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Please note that Mommsen uses the AUC chronology (Ab Urbe Condita), i.e. from the founding of the City of Rome. You can use this reference table to have the B.C. dates


III. From the Union of Italy to the Subjugation of Carthage and the Greek States

From: The History of Rome, by Theodor Mommsen
Translated with the sanction of the author by William Purdie Dickson

The History of Old Rome

Chapter XI - The Government and the Governed


The Original Greek New Testament

» Contents of this Chapter

Page 79

Interference of the Community in War and Administration

Of greater importance was the growing interference of the burgesses in questions as to persons and things belonging to the sphere of military administration and external policy. To this head belong the transference of the nomination of the ordinary staff-officers from the general to the burgesses, which has been already mentioned;(63) the elections of the leaders of the opposition as commanders-in-chief against Hannibal;(64) the unconstitutional and irrational decree of the people in 537, which divided the supreme command between the unpopular generalissimo and his popular lieutenant who opposed him in the camp as well as at home;(65) the tribunician complaint laid before the burgesses, charging an officer like Marcellus with injudicious and dishonest management of the war (545), which even compelled him to come from the camp to the capital and there demonstrate his military capacity before the public; the still more scandalous attempts to refuse by decree of the burgesses to the victor of Pydna his triumph;(66) the investiture--suggested, it is true, by the senate--of a private man with extraordinary consular authority (544;(67)); the dangerous threat of Scipio that, if the senate should refuse him the chief command in Africa, he would seek the sanction of the burgesses (549;(68)); the attempt of a man half crazy with ambition to extort from the burgesses, against the will of the government, a declaration of war in every respect unwarranted against the Rhodians (587;(69)); and the new constitutional axiom, that every state-treaty acquired validity only through the ratification of the people.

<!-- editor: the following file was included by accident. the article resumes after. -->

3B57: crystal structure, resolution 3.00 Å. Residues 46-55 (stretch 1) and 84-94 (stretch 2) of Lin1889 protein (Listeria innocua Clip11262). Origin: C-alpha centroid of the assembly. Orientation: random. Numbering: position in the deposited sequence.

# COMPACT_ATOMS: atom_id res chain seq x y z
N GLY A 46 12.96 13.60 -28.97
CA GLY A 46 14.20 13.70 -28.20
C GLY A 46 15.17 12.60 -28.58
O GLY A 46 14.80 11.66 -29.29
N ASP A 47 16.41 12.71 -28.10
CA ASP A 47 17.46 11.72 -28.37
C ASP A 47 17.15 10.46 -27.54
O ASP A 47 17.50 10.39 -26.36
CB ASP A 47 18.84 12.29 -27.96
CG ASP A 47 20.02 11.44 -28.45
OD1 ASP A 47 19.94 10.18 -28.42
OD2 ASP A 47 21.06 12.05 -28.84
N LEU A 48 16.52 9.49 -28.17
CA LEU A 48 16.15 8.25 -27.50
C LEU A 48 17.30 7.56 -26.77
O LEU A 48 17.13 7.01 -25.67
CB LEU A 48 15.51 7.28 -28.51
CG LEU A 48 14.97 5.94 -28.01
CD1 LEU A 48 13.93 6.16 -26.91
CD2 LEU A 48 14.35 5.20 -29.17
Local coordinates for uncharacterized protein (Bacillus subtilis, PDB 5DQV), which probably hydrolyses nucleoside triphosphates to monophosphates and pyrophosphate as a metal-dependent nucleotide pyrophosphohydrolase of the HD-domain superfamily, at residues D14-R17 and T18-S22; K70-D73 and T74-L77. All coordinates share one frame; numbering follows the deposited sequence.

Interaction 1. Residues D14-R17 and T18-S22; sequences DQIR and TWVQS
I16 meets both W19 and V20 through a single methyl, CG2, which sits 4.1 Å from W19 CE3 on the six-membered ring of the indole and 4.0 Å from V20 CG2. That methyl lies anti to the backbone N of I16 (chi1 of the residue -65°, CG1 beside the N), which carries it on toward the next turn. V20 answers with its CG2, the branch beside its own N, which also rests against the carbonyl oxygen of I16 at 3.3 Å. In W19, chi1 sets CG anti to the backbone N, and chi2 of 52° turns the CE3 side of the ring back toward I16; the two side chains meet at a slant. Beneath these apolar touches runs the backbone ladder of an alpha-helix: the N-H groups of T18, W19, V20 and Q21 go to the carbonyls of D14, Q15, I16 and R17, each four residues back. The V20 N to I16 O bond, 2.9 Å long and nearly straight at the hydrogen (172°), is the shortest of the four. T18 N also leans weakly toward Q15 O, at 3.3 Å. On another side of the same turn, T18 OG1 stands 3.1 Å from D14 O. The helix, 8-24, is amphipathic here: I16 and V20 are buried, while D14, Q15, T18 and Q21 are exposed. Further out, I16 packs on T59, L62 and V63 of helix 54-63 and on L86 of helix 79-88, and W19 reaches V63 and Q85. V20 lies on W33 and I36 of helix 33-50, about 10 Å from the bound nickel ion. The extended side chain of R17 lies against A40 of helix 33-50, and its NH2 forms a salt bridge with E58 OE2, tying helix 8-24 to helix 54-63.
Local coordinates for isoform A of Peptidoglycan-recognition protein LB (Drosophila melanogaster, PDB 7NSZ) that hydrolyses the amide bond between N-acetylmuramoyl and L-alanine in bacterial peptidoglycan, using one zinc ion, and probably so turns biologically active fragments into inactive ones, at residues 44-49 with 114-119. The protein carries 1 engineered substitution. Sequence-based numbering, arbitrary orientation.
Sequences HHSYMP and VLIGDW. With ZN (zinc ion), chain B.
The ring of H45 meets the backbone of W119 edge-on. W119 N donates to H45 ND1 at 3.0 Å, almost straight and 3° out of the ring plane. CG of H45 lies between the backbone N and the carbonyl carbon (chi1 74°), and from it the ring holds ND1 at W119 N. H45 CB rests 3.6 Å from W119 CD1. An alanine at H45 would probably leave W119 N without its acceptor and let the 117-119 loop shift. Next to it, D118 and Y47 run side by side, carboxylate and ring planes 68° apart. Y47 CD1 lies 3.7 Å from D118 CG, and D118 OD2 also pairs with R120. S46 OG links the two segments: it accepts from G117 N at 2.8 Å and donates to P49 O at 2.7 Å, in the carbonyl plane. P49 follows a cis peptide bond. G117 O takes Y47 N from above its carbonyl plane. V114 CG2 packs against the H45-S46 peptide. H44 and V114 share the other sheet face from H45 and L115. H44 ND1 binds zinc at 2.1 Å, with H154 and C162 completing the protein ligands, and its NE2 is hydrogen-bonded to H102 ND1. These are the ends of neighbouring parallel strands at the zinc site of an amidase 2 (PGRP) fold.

63. Cf. III. XI. Election of Officers in the Comitia

64. Cf. III. V. Flaminius, New Warlike Preparations in Rome

65. Cf. III. V. Fabius and Minucius

66. Cf. III. XI. Squandering of the Spoil

67. Cf. III. VI. Publius Scipio

68. Cf. III. VI. The African Expedition of Scipio

69. Cf. III. X. Humiliation of Rhodes

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